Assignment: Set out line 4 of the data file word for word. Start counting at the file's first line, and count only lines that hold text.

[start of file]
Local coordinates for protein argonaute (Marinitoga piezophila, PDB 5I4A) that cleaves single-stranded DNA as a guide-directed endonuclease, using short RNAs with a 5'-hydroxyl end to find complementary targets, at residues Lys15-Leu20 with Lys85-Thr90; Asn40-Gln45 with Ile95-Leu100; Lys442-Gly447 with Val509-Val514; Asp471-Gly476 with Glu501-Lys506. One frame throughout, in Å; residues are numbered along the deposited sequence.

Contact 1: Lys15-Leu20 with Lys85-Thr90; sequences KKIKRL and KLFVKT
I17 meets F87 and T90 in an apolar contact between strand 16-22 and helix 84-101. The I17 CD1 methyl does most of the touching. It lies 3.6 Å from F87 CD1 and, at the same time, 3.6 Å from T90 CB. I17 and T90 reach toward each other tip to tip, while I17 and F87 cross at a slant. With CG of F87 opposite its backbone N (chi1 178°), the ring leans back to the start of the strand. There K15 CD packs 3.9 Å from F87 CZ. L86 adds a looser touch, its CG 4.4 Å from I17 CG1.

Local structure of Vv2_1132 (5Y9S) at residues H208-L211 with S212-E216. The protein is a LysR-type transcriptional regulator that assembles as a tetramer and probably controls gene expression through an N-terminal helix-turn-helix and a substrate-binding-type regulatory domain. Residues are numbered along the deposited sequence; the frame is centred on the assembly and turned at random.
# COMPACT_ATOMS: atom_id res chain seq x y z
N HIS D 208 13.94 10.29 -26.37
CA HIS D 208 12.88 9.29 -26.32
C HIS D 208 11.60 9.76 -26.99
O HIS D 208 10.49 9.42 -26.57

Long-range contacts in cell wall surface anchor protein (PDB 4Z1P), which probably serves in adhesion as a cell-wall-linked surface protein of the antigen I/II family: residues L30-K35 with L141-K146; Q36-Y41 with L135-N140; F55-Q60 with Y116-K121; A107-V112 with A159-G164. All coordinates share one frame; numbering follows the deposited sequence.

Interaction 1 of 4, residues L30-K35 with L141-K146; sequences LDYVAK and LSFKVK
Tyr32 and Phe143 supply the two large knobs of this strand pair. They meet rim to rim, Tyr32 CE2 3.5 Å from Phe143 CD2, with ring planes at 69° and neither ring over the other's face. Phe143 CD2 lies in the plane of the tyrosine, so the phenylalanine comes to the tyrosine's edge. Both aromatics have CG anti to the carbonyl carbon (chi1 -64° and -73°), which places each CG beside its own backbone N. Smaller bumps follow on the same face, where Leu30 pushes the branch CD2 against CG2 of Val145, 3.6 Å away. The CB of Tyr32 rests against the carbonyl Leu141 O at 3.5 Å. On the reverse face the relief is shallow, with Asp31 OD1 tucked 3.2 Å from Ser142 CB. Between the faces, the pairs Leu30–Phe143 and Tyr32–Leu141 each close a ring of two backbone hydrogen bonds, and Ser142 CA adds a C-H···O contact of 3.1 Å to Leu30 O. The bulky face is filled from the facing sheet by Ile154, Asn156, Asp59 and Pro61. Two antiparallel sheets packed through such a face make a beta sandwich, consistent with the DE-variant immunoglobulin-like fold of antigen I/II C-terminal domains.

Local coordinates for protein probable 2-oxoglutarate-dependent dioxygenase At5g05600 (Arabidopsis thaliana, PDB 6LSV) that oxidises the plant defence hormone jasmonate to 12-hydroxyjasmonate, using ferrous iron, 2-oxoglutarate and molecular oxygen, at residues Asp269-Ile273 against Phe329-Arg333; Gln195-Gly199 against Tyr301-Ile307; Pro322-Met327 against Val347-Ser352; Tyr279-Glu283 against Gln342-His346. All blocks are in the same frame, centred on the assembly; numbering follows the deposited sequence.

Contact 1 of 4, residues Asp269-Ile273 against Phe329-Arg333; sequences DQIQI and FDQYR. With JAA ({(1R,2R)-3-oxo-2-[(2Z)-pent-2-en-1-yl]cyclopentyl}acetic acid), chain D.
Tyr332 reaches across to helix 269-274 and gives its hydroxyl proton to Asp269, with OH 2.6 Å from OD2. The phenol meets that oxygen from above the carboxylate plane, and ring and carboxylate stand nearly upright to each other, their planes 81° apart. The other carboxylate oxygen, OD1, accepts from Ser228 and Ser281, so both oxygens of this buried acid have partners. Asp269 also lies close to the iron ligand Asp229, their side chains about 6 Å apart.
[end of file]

Local structure of Vv2_1132 (5Y9S) at residues H208-L211 with S212-E216. The protein is a LysR-type transcriptional regulator that assembles as a tetramer and probably controls gene expression through an N-terminal helix-turn-helix and a substrate-binding-type regulatory domain. Residues are numbered along the deposited sequence; the frame is centred on the assembly and turned at random.